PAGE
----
The MDH is sponsoring legislation to make limited changes to improve the quality and speed of emergency response. Better integration of available resources will allow for a faster and more coordinated response to an event. The proposed changes reflect an "all-hazard" approach to planning and response because many emergencies require public health involvement. These changes also address liability concerns that might deter volunteers and other responders, particularly in worst-case situations.
The All Hazard Emergency Response Fact Sheet (PDF: 2 pages) provides information on proposed changes, the people affected by the changes, and the consequences if the legislation does not pass.
To read the full text of the bill, go to:
Senate File 1483 (Lourey) S.F. No. 1483, as introduced - 84th Legislative Session (2005-2006)
House File 1555 (Powell) H.F. No. 1555, as introduced - 84th Legislative Session (2005-2006)
The Governor recommends a General Fund appropriation of $382,000 in FY 2006 and $352,000 in FY 2007 to establish a statewide trauma system. The Minnesota trauma system will save lives and reduce disability by ensuring seriously injured people are promptly transported and treated at facilities appropriate to the severity of their injuries."
"Congratulations to everyone, past and present, who dedicated immeasurable time, passion, and expertise toward the development and implementation of a statewide trauma system in Minnesota," said Tim Held, Trauma Systems Coordinator at the Minnesota Department of Health. The first step to making the system a reality occurred on March 10, 2005, when Governor Pawlenty proposed in his supplemental budget that the Minnesota Department of Health should assume the new and ongoing activity for implementation and oversight of a statewide trauma system. The system will be funded through the state general fund, with allocations of $382,000 in FY 2006 and $352,000 each year thereafter.
The legislative language that will outline the details of the trauma system will be introduced as part of a comprehensive amendment to the Health and Human Services budget bill (HF 1422/SF 1313). Representative Fran Bradley, author of HF 1442, will introduce the amendment at the March 17, 2005, meeting of the House Health Policy and Finance Committee. Check out these websites:
Department of Finance’s change item reflecting the Governor’s Supplemental Budget recommendation for trauma
MDH site with the Governor’s recommendations
Governor Pawlenty’s 2006-07 Budget Recommendations for MDH
The federal budget picture is beginning to take shape, although the ramifications for the Minnesota Department of Health’s (MDH) health preparedness programs are unclear.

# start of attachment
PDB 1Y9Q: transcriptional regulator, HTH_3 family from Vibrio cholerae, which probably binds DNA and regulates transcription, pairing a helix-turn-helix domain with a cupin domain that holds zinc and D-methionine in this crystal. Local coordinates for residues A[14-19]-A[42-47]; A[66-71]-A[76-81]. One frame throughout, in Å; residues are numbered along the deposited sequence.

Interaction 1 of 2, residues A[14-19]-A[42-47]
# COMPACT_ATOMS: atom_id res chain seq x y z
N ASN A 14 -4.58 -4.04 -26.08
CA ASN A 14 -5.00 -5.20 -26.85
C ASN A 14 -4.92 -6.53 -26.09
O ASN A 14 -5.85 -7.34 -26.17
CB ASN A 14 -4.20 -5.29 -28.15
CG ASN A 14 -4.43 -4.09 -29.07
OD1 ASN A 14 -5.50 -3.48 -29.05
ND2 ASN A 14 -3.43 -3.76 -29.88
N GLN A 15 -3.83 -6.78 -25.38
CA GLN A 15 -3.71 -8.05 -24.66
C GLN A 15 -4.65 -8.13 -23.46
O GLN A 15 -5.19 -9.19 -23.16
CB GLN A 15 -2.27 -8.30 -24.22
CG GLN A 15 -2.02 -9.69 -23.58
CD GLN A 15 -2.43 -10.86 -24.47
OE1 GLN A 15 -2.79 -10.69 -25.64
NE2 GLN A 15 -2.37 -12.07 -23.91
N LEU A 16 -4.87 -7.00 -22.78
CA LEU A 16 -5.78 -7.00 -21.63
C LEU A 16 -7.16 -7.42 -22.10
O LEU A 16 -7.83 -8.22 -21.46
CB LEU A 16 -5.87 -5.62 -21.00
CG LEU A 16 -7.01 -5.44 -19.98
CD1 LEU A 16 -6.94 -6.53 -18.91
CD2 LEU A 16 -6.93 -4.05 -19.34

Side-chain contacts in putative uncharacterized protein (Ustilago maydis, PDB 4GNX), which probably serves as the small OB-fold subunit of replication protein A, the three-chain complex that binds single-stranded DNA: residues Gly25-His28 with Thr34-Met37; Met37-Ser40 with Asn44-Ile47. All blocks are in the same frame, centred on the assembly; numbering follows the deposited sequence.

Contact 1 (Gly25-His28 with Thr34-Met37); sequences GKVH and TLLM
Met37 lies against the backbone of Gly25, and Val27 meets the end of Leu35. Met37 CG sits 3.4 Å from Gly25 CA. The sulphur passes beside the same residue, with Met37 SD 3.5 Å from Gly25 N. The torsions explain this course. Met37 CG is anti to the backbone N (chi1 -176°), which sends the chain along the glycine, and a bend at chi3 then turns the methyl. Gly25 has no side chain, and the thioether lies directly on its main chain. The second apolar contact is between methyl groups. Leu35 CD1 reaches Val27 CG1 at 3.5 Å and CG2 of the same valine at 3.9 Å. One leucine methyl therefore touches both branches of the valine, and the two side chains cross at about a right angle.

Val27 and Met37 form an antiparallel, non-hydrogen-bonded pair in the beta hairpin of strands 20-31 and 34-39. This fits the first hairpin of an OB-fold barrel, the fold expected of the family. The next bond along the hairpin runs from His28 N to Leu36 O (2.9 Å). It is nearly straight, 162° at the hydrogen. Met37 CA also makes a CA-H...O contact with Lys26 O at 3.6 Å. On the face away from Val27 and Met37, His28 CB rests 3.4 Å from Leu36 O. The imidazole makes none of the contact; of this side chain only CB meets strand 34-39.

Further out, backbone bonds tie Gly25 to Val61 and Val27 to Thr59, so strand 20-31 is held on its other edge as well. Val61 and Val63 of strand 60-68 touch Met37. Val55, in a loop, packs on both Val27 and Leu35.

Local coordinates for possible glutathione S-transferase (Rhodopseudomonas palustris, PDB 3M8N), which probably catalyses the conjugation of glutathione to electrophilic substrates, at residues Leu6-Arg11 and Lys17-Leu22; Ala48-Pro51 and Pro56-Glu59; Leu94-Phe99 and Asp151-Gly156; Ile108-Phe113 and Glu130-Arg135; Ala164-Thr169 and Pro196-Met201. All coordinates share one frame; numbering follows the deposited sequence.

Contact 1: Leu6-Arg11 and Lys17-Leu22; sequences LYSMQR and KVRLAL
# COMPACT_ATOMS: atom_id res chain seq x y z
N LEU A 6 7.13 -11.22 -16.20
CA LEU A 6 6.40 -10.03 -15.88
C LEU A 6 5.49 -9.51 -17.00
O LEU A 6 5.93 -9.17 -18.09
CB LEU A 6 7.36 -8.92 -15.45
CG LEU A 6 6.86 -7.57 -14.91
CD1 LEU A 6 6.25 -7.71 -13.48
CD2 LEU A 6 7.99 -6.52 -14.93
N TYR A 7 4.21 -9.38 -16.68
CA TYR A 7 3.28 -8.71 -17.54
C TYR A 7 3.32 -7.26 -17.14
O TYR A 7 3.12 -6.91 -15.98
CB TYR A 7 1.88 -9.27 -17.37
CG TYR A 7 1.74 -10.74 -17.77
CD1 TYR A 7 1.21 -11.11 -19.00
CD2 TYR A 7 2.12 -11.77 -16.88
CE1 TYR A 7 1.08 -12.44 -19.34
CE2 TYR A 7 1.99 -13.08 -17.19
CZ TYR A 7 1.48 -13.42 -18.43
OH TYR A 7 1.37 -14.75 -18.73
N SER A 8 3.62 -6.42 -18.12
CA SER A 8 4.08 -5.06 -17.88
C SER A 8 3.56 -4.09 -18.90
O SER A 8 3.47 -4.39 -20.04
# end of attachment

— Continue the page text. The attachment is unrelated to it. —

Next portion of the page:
President Bush has proposed a budget of $797 million ($130 million less than FY05) for the CDC state and local preparedness grant funding and $483 million ($8 million less than the previous year) for the HRSA Hospital Preparedness Program. The budget proposal also includes a new $70 million Federal Mass Casualty Initiative to assist local medical systems in the event of an attack involving the use of weapons of mass destruction.
It is unclear how these budget cuts will affect the bioterrorism preparedness grants that MDH receives from the CDC and HRSA. Those federal agencies expect to release their 2005 – 06 grant guidance documents, including the amount of funding that MDH is eligible to receive for the continuation of its health preparedness planning efforts, in May 2005. Watch future OEP Newsletters for details.
In February 2005, Governor Pawlenty signed the Governor’s Executive Order #5-02, which established the National Incident Management System (NIMS) as the state standard for incident management.
As a condition for receiving preparedness funds, state and local jurisdictions will be asked to adopt principles and policies of NIMS. State and local compliance of agencies with NIMS will be done primarily by self-report in 2005 and 2006, with more objective measurement likely to occur in 2007.
The Minnesota Department of Public Safety, Division of Homeland Security and Emergency Management recently conducted an assessment of the consistency between the Minnesota Incident Management System (MIMS) and NIMS. The agency concluded that the state system is 97% compliant with NIMS.
To read Minnesota Department of Public Safety Information Sheet, Minnesota’s Compliance with National Initiatives.